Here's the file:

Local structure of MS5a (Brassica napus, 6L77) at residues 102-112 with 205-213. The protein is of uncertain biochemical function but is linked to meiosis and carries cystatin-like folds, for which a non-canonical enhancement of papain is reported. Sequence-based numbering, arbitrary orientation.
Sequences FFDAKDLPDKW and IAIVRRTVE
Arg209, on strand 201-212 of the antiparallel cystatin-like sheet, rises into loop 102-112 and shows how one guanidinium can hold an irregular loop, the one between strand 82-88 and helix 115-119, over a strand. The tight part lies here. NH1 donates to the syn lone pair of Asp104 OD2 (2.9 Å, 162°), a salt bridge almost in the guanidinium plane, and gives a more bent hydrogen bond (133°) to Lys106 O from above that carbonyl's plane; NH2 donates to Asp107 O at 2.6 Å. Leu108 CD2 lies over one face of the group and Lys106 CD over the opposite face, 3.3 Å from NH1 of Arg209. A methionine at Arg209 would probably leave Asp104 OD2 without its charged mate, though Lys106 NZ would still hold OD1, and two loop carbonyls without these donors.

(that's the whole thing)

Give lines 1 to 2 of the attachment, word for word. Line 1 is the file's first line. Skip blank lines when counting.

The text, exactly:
Local structure of MS5a (Brassica napus, 6L77) at residues 102-112 with 205-213. The protein is of uncertain biochemical function but is linked to meiosis and carries cystatin-like folds, for which a non-canonical enhancement of papain is reported. Sequence-based numbering, arbitrary orientation.
Sequences FFDAKDLPDKW and IAIVRRTVE